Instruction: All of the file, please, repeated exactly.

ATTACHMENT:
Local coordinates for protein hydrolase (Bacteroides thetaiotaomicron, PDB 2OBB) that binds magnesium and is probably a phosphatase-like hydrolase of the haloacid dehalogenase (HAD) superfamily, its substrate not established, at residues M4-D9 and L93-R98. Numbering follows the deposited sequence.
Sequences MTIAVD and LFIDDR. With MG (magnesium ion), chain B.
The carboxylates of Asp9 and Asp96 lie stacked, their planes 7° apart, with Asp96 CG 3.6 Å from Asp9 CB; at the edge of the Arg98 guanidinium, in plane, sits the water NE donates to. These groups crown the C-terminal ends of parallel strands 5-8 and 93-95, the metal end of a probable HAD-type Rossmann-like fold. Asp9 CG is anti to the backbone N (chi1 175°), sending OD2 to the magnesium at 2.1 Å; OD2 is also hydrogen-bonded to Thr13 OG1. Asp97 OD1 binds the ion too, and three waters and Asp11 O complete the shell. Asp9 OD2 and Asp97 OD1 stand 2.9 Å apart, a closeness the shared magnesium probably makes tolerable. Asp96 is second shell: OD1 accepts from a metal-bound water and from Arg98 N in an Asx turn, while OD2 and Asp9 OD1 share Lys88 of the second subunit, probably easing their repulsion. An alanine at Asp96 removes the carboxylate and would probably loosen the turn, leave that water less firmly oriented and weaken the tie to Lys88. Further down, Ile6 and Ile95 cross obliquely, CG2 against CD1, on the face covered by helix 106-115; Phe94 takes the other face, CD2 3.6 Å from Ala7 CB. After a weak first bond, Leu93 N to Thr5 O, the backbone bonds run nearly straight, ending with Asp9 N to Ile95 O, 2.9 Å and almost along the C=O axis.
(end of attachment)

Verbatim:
Local coordinates for protein hydrolase (Bacteroides thetaiotaomicron, PDB 2OBB) that binds magnesium and is probably a phosphatase-like hydrolase of the haloacid dehalogenase (HAD) superfamily, its substrate not established, at residues M4-D9 and L93-R98. Numbering follows the deposited sequence.
Sequences MTIAVD and LFIDDR. With MG (magnesium ion), chain B.
The carboxylates of Asp9 and Asp96 lie stacked, their planes 7° apart, with Asp96 CG 3.6 Å from Asp9 CB; at the edge of the Arg98 guanidinium, in plane, sits the water NE donates to. These groups crown the C-terminal ends of parallel strands 5-8 and 93-95, the metal end of a probable HAD-type Rossmann-like fold. Asp9 CG is anti to the backbone N (chi1 175°), sending OD2 to the magnesium at 2.1 Å; OD2 is also hydrogen-bonded to Thr13 OG1. Asp97 OD1 binds the ion too, and three waters and Asp11 O complete the shell. Asp9 OD2 and Asp97 OD1 stand 2.9 Å apart, a closeness the shared magnesium probably makes tolerable. Asp96 is second shell: OD1 accepts from a metal-bound water and from Arg98 N in an Asx turn, while OD2 and Asp9 OD1 share Lys88 of the second subunit, probably easing their repulsion. An alanine at Asp96 removes the carboxylate and would probably loosen the turn, leave that water less firmly oriented and weaken the tie to Lys88. Further down, Ile6 and Ile95 cross obliquely, CG2 against CD1, on the face covered by helix 106-115; Phe94 takes the other face, CD2 3.6 Å from Ala7 CB. After a weak first bond, Leu93 N to Thr5 O, the backbone bonds run nearly straight, ending with Asp9 N to Ile95 O, 2.9 Å and almost along the C=O axis.